I therefore postponed the investigation and hastened to consult you. For the matter seemed to me to warrant consulting you, especially because of the number involved. For many persons of every age, every rank, and also of both sexes are and will be endangered. For the contagion of this superstition has spread not only to the cities but also to the villages and farms. But it seems possible to check and cure it. It is certainly quite clear that the temples, which had been almost deserted, have begun to be frequented, that the established religious rites, long neglected, are being resumed, and that from everywhere sacrificial animals are coming, for which until now very few purchasers could be found. Hence it is easy to imagine what a multitude of people can be reformed if an opportunity for repentance is afforded.
    Trajan to Pliny
    You observed proper procedure, my dear Pliny, in sifting the cases of those who had been denounced to you as Christians. For it is not possible to lay down any general rule to serve as a kind of fixed standard. They are not to be sought out; if they are denounced and proved guilty, they are to be punished, with this reservation, that whoever denies that he is a Christian and really proves it–that is, by worshiping our gods–even though he was under suspicion in the past, shall obtain pardon through repentance. But anonymously posted accusations ought to have no place in any prosecution. For this is both a dangerous kind of precedent and out of keeping with the spirit of our age.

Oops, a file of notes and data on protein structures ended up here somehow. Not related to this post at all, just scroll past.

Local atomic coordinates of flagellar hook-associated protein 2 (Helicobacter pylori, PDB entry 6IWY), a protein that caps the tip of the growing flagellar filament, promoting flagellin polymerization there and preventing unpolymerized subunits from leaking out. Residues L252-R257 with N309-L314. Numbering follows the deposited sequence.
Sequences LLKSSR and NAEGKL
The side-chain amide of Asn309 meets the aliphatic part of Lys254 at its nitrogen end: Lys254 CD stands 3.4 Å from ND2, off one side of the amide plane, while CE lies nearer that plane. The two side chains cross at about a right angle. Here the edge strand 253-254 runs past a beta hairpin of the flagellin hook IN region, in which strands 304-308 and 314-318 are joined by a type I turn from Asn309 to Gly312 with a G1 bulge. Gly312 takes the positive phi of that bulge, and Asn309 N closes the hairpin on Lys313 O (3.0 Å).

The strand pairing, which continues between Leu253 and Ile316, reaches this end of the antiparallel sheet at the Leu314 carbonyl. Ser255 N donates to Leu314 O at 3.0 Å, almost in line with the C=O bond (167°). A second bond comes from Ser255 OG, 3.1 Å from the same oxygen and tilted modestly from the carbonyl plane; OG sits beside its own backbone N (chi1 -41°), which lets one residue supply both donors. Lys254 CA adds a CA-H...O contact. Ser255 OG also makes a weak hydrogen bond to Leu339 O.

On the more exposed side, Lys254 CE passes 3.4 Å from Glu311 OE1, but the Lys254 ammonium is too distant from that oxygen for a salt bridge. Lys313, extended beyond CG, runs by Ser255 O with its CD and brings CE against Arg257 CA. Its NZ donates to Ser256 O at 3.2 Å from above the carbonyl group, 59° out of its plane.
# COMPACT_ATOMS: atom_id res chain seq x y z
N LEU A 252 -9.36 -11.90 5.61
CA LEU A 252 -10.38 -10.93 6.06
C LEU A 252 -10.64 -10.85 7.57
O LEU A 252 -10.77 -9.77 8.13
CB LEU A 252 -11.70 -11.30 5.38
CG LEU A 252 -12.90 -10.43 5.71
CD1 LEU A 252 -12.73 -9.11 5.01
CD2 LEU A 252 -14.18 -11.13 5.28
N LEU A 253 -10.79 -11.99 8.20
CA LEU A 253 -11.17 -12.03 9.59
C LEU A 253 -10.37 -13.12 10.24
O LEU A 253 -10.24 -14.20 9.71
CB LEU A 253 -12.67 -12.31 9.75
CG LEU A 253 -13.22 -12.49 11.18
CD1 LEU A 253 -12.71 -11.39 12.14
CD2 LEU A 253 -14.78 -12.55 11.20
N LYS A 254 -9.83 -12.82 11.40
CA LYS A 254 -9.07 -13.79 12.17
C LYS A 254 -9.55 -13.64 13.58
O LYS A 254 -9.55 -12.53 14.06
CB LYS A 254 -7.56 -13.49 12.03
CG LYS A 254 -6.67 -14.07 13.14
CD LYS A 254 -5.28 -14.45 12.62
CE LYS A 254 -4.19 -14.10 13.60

• theistscientist

    imagine that. The 12 apostles have had a quite an impact for men that revisionist secular humanists say never existed, never were born and never died. I am reminded of the old joke about how today people name their sons mathew , mark, luke and john and they name their dogs Caesar and Nero.

  • http://www.fireblind.com jake

    imagine that. The 12 apostles have had a quite an impact for men that revisionist secular humanists say never existed, never were born and never died. I am reminded of the old joke about how today people name their sons mathew , mark, luke and john and they name their dogs Caesar and Nero.

    With the few “big” exceptions, most of the apostles can not be said to have had any influence on mankind that we’re aware of. As documented above, most of the apostles are ignored in the Bible for the most part. In addition, just because a name in an ancient book may have been cited frequently by subsequent generations does not a living human make. Do we consider most of the humans in the Greek or Roman myths to have been real people? Their actions influenced thousands and perhaps millions of people, but we consider them nothing but fictional actors in this age.

  • OMGF

    revisionist secular humanists

    Provide some documentation then that shows these people existed and that they died horrible deaths as your faith claims. Otherwise, it is not “revisionist” to explain that there is no evidence for your beliefs.